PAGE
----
For as long as I can remember, I’ve been a sucker for a good mystery. And I’m not particularly monogamous about my curiosity. Who was Jack the Ripper? Are yeti real? What happened to the Roanoke Colony? Where do we go after we die? These questions don’t just pique my interest. They pull at me – mischievous little bits of misplaced history – promising that they can be found no matter how many years have passed if I only keep up the search.
In my mid-twenties, I developed insomnia, something I’ve come to believe is essential to any good amateur detective. Unless you’re a trust fund baby or Jon Ronson, it’s generally hard to justify theorizing about the Bermuda Triangle during daylight hours. But at 3 o’clock in the morning, when even the reality shows have tucked in for the night, puzzling over J. Edgar Hoover’s personal and confidential files isn’t a half-bad way to pass the time.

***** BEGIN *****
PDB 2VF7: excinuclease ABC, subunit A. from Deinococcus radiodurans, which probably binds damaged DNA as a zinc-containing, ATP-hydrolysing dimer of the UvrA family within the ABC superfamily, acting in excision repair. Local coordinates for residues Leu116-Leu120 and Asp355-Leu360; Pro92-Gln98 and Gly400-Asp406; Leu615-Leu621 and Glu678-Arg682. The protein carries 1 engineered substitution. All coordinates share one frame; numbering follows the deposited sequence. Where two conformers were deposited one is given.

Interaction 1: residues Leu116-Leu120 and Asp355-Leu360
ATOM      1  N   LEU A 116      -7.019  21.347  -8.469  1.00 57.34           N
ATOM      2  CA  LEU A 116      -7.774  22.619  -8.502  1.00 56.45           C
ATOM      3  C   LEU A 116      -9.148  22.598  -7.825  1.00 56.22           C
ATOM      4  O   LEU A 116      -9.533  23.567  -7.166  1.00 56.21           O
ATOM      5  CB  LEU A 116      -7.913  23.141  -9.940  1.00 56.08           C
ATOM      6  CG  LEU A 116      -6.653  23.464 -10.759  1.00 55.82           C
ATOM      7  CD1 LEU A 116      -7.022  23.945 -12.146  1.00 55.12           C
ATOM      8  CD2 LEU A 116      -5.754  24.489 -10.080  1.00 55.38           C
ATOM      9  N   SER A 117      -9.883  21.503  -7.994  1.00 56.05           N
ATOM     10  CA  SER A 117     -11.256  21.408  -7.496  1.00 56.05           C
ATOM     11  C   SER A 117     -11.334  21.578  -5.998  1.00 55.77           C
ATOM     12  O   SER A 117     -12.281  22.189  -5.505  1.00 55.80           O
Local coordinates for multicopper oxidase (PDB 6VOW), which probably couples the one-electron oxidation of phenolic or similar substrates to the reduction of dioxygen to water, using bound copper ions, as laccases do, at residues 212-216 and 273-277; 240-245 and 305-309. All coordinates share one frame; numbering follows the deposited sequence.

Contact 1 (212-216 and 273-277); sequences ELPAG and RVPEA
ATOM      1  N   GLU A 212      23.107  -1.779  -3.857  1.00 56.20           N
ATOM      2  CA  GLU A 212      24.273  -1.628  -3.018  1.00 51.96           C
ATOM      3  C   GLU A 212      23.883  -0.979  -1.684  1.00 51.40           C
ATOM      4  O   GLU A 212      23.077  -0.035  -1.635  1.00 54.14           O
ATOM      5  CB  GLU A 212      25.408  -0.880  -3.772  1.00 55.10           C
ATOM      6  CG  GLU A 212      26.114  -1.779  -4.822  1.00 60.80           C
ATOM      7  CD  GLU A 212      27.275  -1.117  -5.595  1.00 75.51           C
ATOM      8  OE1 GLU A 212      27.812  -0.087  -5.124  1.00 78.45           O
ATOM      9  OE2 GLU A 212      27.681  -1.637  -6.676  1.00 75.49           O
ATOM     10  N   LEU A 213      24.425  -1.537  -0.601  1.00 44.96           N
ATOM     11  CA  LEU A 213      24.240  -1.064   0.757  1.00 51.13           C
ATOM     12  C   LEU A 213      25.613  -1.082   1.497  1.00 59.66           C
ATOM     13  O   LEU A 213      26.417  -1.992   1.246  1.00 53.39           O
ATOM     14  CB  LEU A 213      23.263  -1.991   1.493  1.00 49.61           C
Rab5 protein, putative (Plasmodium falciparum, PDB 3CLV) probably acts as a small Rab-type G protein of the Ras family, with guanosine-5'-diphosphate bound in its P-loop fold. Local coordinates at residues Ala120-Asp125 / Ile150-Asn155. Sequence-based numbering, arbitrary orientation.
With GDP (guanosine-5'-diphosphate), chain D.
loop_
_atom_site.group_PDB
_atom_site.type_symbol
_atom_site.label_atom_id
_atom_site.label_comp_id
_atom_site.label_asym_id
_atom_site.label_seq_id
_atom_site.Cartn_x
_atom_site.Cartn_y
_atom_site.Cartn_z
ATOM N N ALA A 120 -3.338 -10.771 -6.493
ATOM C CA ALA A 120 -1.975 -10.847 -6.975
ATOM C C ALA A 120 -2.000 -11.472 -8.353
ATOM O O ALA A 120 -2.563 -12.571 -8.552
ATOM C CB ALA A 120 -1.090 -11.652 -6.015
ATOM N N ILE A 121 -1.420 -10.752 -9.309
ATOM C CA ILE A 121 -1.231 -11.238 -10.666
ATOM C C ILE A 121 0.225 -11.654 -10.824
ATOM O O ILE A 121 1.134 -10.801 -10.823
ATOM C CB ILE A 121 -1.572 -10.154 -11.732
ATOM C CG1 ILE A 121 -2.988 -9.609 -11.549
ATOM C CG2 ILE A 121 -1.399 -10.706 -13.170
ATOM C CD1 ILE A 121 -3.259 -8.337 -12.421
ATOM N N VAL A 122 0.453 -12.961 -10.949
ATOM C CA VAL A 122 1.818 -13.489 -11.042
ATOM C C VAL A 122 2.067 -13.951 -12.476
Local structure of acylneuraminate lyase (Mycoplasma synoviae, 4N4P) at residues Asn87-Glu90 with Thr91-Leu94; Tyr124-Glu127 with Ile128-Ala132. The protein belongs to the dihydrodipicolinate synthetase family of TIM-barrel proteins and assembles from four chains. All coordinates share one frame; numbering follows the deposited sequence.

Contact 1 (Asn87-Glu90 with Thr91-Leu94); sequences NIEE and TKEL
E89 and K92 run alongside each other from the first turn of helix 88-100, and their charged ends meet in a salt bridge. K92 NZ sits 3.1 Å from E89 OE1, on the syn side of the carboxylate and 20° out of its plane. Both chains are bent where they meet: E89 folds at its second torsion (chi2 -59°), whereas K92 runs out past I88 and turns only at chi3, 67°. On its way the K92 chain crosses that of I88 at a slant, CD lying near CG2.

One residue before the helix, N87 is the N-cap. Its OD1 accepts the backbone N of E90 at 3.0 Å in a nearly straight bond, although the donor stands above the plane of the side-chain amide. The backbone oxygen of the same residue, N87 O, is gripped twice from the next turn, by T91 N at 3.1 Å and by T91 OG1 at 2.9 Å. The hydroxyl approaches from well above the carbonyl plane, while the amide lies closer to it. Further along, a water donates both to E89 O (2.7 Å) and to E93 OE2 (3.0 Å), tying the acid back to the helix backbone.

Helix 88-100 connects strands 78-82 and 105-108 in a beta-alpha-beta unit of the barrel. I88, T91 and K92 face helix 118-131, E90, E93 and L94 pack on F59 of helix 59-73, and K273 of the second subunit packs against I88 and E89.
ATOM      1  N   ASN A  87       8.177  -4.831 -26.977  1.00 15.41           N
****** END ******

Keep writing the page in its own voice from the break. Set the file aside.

As you follow this blog, you’re going to start to notice that most of my favorite mysteries are linked to long dead people. That’s because I tend to think that mysteries aren’t born until the last person who could tell you the answer dies. Before that, you’re either dealing with a person who won’t give you the answer or a conspiracy. People who won’t give you the answer are best left alone, and my hair doesn’t respond well to tin foil hats, so conspiracies are kind of out.
And that leaves a good mystery.